31 Oct Regularly Getting it Wrong
Written by: David S. Dix, Esq.
For many employers in Georgia, Workers’ Compensation is simply fact of life and a cost of doing business. However, for smaller businesses with fewer employees, Workers’ Compensation may not be a foregone conclusion. Not all employers are subject to the Workers’ Compensation Act, and not are required to carry workers’ compensation insurance. The Workers’ Compensation Act itself does not apply to employers that have “regularly in service less than three employees in the same business…unless such employees and employers voluntarily elect to be bound.” O.C.G.A. §34-9-2(a). In other words, for a small enough business, workers’ compensation does not apply unless the employer and employees elect to opt into the system. However, if you think the act does not apply to your business, the recent Court of Appeals decision in Wills d/b/a/ Wills Construction v Clay County et al. Court of Appeals Case No. A16A1328 highlights the importance of being right.
In the case, Wills, the employer was a contractor who won a bid for a construction contract. The contract did not require Wills to carry workers’ compensation insurance. Wills believed that he did not regularly have more than two employees in service because he would simply hire employees on an as needed basis whenever he had contracts or projects that required additional help. The Court of Appeals focused on the term “regularly” and made it clear that it is not synonymous with “constantly” or “continuously.” Wills was deemed to be subject to the Workers’ Compensation Act because he was in the practice of hiring additional employees whenever a construction project required it. In other words, even though the employer in Wills only intermittently employed more than two employees, he did so regularly.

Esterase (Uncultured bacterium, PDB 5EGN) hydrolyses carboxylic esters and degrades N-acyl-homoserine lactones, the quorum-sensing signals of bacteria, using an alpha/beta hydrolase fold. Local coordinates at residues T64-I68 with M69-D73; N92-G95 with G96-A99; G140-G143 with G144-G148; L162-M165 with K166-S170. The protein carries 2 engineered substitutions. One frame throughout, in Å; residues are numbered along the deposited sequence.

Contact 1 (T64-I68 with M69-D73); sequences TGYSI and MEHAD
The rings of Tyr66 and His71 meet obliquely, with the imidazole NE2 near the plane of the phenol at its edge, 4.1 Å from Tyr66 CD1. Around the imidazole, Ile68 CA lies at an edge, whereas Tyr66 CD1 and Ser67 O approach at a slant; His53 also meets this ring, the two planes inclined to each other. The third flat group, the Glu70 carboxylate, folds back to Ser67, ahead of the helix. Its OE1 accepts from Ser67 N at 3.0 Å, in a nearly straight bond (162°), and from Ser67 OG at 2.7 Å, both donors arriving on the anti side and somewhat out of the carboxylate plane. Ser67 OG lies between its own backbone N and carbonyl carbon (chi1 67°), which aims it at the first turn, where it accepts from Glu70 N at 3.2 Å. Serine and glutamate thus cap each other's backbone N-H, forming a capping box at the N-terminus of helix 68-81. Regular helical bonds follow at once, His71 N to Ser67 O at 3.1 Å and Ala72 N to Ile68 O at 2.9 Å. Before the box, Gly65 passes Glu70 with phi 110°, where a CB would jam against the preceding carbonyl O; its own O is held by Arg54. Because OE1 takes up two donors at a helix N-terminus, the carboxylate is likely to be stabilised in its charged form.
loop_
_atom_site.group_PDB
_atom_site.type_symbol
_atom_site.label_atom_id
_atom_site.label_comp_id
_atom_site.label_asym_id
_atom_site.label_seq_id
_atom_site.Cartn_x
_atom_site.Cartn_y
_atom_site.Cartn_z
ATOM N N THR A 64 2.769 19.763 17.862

The employer in Wills took a gamble that he was not subject to the Workers’ Compensation Act. Georgia law requires an employer liable under the Act to maintain workers’ compensation insurance or self-insure against the risk. Failing to meet those obligations can result in heavy fines and penalties. Misunderstanding the law and what it means to regularly employee less than three employees can be an expensive mistake.